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Is Testing or Treatment Difficult for Men with Prostate Cancer?

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Prostate cancer is the most common cancer and the second leading cause of cancer death among men, with approximately 200,000 new cases detected and 30,000 deaths per year in the United States alone. These are surprising numbers, given the advances in prostate cancer diagnosis and treatment in recent years. However, in 2012 the United States Preventive Task Force published a strong recommendation against the routine use of prostate-specific antigen test. I’ll explain why this recommendation is a disservice to many men who could benefit from prostate screening and treatment.

What is the prostate-specific antigen test?

The prostate-specific antigen or PSA is a blood test used to determine men at risk for prostate cancer screening. It is the leading method of screening for prostate cancer. The screening can help catch the disease early when treatment may be more effective and have fewer side effects. It measures the level of prostate-specific antigen, a protein made by cells in the prostate gland (both normal cells and cancer cells). Prostate-specific antigen is mainly found in semen, but a small amount is also found in the blood. Blood levels can be elevated in people with prostate cancer.

During a prostate-specific antigen test, a small amount of blood is drawn from the arm and measured. The chance of having prostate cancer increases as the prostate-specific antigen level increases, but there is no set cutoff point that can tell if a man does or doesn’t have prostate cancer.

Prostate Cancer Testing

Many doctors use a prostate-specific antigen cutoff point of four ng/mL or higher when deciding if further testing is needed, while others might recommend it starting at a lower level. However, we advocate for more intelligent and responsible interpretations of the test, applying the knowledge that the prostate-specific antigen test will vary according to age, prostate size and ethnicity. With appropriate screening, we know we can decrease prostate cancer mortality by up to 20%.

  • Most men without prostate cancer have prostate-specific antigen levels under four ng/mL of blood. When prostate cancer develops, the prostate-specific antigen level often goes above four. Still, a level below four does not guarantee that a man doesn’t have cancer. About 15% of men with a prostate-specific antigen below four will have prostate cancer if a biopsy is done.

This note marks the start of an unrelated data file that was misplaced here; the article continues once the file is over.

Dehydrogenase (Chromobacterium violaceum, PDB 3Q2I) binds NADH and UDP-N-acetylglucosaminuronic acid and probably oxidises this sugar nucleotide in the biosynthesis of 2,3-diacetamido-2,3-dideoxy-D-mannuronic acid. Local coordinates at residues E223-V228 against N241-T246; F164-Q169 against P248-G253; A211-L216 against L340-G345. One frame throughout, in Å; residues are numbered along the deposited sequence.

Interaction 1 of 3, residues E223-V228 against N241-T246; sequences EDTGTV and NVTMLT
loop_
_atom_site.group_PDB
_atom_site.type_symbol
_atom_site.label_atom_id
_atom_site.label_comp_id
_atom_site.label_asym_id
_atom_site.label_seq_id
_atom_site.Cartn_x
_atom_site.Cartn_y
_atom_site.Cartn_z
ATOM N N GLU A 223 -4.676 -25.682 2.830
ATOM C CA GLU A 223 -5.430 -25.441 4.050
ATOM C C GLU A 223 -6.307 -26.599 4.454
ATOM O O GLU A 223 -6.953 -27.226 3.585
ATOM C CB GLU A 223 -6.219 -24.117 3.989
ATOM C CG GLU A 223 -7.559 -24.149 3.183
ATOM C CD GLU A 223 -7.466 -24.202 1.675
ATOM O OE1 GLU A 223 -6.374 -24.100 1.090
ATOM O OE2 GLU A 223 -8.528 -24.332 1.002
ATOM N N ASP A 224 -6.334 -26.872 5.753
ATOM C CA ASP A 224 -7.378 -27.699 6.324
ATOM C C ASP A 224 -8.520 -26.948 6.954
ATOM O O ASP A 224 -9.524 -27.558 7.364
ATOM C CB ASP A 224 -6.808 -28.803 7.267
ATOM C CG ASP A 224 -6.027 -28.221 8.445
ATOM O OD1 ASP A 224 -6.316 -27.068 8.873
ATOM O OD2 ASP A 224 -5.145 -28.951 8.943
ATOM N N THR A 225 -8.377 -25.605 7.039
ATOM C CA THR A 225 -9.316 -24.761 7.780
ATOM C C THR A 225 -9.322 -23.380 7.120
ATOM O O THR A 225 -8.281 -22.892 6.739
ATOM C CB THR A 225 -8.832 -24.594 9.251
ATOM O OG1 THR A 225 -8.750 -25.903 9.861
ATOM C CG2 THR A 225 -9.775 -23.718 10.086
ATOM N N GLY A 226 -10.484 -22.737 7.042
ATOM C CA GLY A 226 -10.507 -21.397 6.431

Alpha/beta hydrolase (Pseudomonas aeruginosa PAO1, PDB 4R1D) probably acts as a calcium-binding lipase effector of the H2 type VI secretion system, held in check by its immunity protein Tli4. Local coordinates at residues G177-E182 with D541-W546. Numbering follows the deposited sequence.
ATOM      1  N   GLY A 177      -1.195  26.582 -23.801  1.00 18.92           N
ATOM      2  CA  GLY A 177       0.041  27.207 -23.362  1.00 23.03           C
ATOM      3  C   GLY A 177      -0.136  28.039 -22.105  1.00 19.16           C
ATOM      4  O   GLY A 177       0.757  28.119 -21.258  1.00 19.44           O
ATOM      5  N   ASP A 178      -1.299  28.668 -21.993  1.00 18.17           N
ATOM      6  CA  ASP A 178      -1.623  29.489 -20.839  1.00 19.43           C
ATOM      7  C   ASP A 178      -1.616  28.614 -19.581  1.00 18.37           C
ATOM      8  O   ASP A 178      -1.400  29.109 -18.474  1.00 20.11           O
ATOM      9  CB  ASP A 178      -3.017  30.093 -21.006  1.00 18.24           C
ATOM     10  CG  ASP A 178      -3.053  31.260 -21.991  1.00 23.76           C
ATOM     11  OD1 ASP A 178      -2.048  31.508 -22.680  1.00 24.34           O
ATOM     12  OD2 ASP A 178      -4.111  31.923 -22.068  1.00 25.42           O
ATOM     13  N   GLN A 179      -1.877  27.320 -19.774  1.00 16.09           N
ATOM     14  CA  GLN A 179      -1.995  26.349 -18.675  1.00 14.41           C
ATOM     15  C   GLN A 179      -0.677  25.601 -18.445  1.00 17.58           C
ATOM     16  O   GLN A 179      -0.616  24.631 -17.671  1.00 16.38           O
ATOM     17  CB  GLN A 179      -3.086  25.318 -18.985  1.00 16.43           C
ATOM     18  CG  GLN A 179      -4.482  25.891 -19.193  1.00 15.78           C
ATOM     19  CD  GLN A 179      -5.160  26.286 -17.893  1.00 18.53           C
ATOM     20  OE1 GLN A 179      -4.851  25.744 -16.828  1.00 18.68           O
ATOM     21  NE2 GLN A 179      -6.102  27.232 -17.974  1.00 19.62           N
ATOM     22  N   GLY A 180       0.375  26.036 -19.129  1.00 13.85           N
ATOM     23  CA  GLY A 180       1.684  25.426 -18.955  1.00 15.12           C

• Men with a prostate-specific antigen level between four and 10 (often called the “borderline range”) have about a 1 in 4 chance of having prostate cancer.
  • If the prostate-specific antigen is more than 10, the chance of having prostate cancer is over 50%.

If your prostate-specific antigen level is high, you might need further tests to look for prostate cancer.

Prostate Cancer Treatment

One reason for the criticism of prostate-specific antigen screening is the aggressive treatment of all prostate cancer patients. Yet, decades of research and observation have shown us that not all prostate cancers are created equally. Some prostate cancers are minor and, with proper surveillance, may never affect a patient’s health. In contrast, other prostate cancers are more aggressive and are better off being treated. The difficulty in the past has been determining which prostate cancers are the “bad” ones and deserve more aggressive treatment.

In general, low-risk prostate cancers are watched more under active surveillance, which means the cancer is not treated but monitored to ensure it doesn’t progress. Active surveillance frequently measures prostate-specific antigen levels and periodic prostate biopsies. If low-risk prostate cancers progress, or if a patient has a more aggressive form of the disease at the time of diagnosis, we can still achieve excellent outcomes with minimally invasive treatments.

Options for prostate cancers confined to the prostate gland include surgery or radiation therapy. Sometimes radiation is given following surgery. After surgery or radiation, hormone therapy is often given to decrease the risk of prostate cancer recurrence. Male sex hormones, specifically testosterone, are a driving factor for the development and progression of prostate cancer. Hormone therapy decreases the effect of testosterone on the cancer by reducing the production of testosterone or blocking the binding of testosterone to receptors on the cancer.


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